OECD: income tax rises, corporate stays low

Personal income taxes are playing an increasingly significant role in the tax mix as revenues from social security contributions and consumption taxes fall, and corporate tax collections remain low, the Organisation for Economic Cooperation and Development concludes in a new report.

The Revenue Statistics 2017 report shows that OECD countries are becoming more dependent on personal income tax revenues. The average share of personal income tax of the total tax revenue increased from 24.1 percent in 2014 to 24.4 percent in 2015, as the revenue share of social security contributions and taxes on goods and services dropped slightly, making up 25.8 percent and 32.4 percent respectively of the average tax intake.

Corporate income taxes fell significantly during the financial crisis and have not recovered since. They are hovering at around 8.9 percent of revenues, after dropping from 11.2 percent in 2007 to a low of 8.8 percent in 2010, the OECD report noted.

However, the tax intake of OECD countries relative to the size of their respective economies increased again on average in 2016 from 34 percent to 34.3 percent.

The average OECD tax-to-GDP ratio is now higher than at any point since 1965, including prior peaks in 2000 and in 2007. During the past 51 years, the average tax-to-GDP ratio in the OECD area increased by 9.5 percentage points from 24.8 percent to 34.3 percent.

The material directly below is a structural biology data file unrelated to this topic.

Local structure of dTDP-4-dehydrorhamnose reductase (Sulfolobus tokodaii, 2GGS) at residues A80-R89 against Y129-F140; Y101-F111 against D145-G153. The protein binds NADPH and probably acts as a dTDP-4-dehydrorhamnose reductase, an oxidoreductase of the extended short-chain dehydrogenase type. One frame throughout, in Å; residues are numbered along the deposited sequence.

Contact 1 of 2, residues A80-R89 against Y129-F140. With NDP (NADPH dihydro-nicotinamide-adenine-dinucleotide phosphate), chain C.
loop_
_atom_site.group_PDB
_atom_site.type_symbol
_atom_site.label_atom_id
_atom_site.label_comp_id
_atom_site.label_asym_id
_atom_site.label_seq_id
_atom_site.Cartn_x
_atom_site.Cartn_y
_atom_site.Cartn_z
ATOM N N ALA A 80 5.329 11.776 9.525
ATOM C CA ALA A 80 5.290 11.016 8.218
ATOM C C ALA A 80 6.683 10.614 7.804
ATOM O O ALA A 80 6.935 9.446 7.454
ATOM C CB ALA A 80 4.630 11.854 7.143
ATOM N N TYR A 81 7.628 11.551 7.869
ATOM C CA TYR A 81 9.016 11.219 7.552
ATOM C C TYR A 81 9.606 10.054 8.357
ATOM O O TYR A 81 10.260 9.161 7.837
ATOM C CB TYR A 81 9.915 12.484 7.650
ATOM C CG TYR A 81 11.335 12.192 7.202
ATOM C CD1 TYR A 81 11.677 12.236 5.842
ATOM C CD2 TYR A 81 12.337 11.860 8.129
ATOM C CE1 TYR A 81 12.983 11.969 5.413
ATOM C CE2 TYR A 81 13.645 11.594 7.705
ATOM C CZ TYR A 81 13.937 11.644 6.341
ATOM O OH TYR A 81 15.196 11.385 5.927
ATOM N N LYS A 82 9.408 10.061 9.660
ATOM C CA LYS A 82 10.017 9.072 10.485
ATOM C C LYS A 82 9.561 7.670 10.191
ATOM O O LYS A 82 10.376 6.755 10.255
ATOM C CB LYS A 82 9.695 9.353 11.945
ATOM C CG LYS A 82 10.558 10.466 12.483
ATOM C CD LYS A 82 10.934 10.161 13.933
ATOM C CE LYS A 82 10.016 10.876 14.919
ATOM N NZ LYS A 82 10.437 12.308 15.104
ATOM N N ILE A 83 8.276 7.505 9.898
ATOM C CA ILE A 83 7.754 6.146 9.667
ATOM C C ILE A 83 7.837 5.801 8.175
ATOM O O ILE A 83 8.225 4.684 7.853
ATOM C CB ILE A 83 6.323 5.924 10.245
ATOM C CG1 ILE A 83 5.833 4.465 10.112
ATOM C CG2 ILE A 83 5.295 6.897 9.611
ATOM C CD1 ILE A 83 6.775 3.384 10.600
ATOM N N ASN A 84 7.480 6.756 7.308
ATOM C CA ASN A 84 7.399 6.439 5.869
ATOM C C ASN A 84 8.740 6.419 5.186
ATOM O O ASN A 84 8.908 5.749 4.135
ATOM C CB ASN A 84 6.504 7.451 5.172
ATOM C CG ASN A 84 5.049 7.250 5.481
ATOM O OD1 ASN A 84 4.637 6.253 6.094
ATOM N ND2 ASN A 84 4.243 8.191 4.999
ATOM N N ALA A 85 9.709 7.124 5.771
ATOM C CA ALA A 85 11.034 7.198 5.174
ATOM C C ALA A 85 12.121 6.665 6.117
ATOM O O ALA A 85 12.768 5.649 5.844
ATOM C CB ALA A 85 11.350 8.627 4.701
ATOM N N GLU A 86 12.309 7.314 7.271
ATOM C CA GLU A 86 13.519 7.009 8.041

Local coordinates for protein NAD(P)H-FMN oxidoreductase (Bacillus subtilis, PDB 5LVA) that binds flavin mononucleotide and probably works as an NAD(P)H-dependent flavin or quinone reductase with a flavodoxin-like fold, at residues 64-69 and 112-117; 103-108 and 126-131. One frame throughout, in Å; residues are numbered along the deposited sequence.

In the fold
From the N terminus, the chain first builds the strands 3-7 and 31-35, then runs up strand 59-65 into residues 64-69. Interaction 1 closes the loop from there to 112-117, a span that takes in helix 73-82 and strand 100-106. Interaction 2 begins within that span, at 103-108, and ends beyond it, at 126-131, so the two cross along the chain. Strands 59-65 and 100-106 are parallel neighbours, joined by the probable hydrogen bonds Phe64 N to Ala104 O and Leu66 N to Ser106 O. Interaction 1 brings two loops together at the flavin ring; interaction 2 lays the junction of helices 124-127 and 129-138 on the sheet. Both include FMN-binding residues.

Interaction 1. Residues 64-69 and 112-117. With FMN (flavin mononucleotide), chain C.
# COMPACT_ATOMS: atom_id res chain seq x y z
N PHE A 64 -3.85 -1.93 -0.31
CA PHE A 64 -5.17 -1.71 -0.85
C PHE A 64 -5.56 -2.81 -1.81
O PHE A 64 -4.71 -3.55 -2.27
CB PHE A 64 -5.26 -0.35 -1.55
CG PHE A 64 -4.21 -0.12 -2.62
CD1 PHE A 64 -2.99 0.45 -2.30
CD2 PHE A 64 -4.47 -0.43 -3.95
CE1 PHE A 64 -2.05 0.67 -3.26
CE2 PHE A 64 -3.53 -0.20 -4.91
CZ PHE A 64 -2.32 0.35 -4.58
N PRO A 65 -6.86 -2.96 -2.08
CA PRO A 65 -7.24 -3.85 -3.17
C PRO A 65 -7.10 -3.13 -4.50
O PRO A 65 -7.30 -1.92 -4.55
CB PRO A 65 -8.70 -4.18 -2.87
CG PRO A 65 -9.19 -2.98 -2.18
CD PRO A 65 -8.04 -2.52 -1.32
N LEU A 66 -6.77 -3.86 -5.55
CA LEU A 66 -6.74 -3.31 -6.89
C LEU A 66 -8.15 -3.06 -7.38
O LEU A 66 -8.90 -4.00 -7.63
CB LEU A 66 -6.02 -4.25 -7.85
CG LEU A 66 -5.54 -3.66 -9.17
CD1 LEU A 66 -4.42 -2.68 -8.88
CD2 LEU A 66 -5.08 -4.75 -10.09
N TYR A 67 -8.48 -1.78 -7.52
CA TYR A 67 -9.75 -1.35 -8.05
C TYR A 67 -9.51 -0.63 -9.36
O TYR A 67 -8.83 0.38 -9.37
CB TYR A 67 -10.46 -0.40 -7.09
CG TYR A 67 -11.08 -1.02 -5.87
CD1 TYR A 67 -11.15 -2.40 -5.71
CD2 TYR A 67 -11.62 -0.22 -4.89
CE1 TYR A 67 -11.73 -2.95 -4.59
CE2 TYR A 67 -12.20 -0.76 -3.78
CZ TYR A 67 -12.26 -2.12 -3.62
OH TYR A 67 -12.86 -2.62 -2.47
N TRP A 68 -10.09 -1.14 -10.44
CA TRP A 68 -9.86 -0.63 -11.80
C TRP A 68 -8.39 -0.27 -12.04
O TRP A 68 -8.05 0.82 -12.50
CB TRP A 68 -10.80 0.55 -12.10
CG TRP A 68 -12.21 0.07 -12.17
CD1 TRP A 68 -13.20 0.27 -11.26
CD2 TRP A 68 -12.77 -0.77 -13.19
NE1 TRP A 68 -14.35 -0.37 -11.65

But the picture was mixed with 20 of 33 OECD countries seeing rising tax-to-GDP ratios in 2016 and the remainder noting a decline.

Denmark, France and Belgium are the countries with the highest tax-to-GDP ratios of up to 45.9 percent, while Mexico (17.2 percent), Chile (20.4 percent) and Ireland (23.0 percent) account for the lowest share of tax revenue relative to their gross domestic product.

All but five countries – Canada, Estonia, Ireland, Luxembourg and Norway – have increased their tax-to-GDP ratio since 2009, the post-financial crisis low-point for tax revenues in the OECD.

A total of 18 countries have reached or exceeded their pre-crisis high points.

In 2016, the largest increases in tax-to-GDP ratios were recorded in Greece (2.2 percentage points) and in the Netherlands (1.5 percentage points).

1 COMMENT

  1. If you give these countries enough time, no doubt most of them will end up taxing at 100% of GDP. After all, what fun it is to spend taxpayers’ money with so little accountability for waste. Just look at the U.S. — $20 trillion of debt (plus unfunded liabilities many times that amount) — and yet the debt was barely an issue in the election of 2016. Unbelievable.

    The important thing for Cayman is to make sure that the EU and other do-gooder agencies (OECD, IMF, etc.) do not succeed in forcing importation into Cayman of these irresponsible taxing models that predominate in the EU and the U.S. Cayman’s own tax model has worked extremely well for Cayman, and will continue to do so. To our leaders: PLEASE KEEP UP THE STIFF SPINE.

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